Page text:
A local authority initiative designed to bring vacant homes back into use is seeking property owners to “answer Ireland’s call” and make housing available for medics returning from abroad.
Vacanthomes.ie was developed in 2017 by Mayo County Council on behalf of the local government sector, to allow local authorities to identify empty houses that could be used to help solve the housing crisis.
Tom Gilligan, director of services with Mayo County Council, said the emphasis of the initiative during the coronavirus pandemic would be on sourcing homes, on a short-term basis, for key workers such as hospital staff, and to assist people living in overcrowded accommodation.
“We are already in the midst of a housing crisis and obviously with the new coronavirus pandemic the need for housing has become more acute.”
In particular, he said, doctors nurses and other healthcare workers returning from abroad may not be a position to move in with family members, and could find it difficult to source appropriate accommodation.
“People are coming back from abroad to help with this pandemic – medics and other key hospital staff. None of us know how long this pandemic is going to last, and hotel accommodation may not be the most suitable accommodation for them, beyond the very short term, if we want these medics to perform at their best,” Mr Gilligan said.
“Those doctors and nurses are answering Ireland’s call. We want to send out a call to property owners who have vacant properties that it is time for them to step up and answer Ireland’s call.”
Vacanthomes.ie is working with the Housing Agency on a proposal to source vacant homes on short-term leases of three to six months to provide accommodation quickly. Mr Gilligan is appealing to anyone with a vacant property to come forward, including student-accommodation providers, where they can offer self-contained rather than communal units, institutional-property investors and large-scale landlords, or even people who have holiday homes.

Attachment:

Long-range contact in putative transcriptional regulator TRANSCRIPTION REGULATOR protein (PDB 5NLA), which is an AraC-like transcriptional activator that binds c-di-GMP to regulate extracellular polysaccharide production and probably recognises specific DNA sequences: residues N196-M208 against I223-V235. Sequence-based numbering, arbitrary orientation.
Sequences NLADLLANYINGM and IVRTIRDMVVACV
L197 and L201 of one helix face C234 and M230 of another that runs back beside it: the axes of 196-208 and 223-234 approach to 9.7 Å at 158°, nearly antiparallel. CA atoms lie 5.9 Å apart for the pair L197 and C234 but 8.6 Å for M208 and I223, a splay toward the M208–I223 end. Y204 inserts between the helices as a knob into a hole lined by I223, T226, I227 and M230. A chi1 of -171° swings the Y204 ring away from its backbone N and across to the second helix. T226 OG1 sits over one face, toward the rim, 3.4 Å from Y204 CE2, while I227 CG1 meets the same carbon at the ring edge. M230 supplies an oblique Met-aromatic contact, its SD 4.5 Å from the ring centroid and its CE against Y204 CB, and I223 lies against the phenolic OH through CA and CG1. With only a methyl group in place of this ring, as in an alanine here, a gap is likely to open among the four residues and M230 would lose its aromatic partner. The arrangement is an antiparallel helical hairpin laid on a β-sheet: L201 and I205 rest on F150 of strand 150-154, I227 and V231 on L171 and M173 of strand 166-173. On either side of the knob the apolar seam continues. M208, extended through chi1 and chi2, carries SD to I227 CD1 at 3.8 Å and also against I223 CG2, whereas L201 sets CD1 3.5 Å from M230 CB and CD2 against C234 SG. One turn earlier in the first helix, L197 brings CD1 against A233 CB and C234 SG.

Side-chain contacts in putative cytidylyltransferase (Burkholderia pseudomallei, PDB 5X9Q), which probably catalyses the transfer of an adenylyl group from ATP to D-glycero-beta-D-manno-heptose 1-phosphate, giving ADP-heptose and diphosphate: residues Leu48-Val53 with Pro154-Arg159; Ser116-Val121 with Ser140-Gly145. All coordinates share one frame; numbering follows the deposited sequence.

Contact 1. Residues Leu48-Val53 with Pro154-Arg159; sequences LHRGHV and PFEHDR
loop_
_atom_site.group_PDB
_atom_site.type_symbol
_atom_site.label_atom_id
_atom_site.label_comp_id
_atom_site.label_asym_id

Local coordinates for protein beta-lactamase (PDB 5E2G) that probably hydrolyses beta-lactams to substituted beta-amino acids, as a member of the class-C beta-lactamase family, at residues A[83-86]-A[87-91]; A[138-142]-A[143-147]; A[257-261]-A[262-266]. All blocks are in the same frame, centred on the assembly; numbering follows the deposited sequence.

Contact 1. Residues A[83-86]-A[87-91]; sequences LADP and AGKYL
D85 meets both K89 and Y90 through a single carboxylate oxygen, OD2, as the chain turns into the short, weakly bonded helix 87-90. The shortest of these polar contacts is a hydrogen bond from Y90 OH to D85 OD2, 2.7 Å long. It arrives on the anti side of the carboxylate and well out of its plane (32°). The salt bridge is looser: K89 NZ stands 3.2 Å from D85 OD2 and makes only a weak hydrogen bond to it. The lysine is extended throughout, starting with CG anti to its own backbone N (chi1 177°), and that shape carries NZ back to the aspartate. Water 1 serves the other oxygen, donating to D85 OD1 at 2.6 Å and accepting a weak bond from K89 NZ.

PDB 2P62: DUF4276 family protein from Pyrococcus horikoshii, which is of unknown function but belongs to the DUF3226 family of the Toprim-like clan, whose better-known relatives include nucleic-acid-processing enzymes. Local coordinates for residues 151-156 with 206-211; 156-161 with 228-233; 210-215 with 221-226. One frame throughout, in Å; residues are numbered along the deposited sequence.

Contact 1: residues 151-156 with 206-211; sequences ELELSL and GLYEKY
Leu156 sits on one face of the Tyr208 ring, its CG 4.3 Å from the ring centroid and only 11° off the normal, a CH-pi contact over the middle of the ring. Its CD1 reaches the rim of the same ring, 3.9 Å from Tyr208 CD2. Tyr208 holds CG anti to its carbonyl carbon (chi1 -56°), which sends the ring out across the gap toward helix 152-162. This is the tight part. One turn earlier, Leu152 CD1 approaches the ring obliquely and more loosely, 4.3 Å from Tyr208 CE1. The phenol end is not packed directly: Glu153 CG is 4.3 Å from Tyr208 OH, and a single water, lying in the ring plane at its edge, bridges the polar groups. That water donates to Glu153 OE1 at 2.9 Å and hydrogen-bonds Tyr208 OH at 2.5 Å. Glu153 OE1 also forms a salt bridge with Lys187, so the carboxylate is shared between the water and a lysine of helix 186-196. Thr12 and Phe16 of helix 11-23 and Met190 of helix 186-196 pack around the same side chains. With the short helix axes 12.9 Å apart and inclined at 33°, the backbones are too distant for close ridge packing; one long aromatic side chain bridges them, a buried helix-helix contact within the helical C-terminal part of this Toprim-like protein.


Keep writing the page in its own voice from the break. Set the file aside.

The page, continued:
“The 2016 census showed there were 62,000 holiday homes. With remote working, it might be possible for people who live in cities or near hospitals who own holiday homes to instead move to those holiday homes, for the duration of the pandemic, so their houses in Dublin and elsewhere could be rented out to hospital staff for a short term.”
The duration of the lease could be restricted to three to six months, but for those with concerns about being able to recover their properties at the end of the term, particularly large-scale landlords, “service level agreements” instead of leases could be established with local authorities, Mr Gilligan said.
“We need to be innovative and think outside the box here. We want to look at all the options to maximise the number of homes we can bring into use.”
In addition to the need for housing for healthcare workers, there was a concern that coronavirus could spread in overcrowded homes.
“We welcome that evictions can no longer take place but some people are still living in overcrowded accommodation, so we also need some of the many vacant homes around the country to help alleviate that pressure.”
The reuse of existing homes was likely to become more important if larger housing construction sites began to close down, he said.
“We are facing an extraordinary situation, the likes of which we have not seen in our lifetimes. And we need to look at radical solutions.”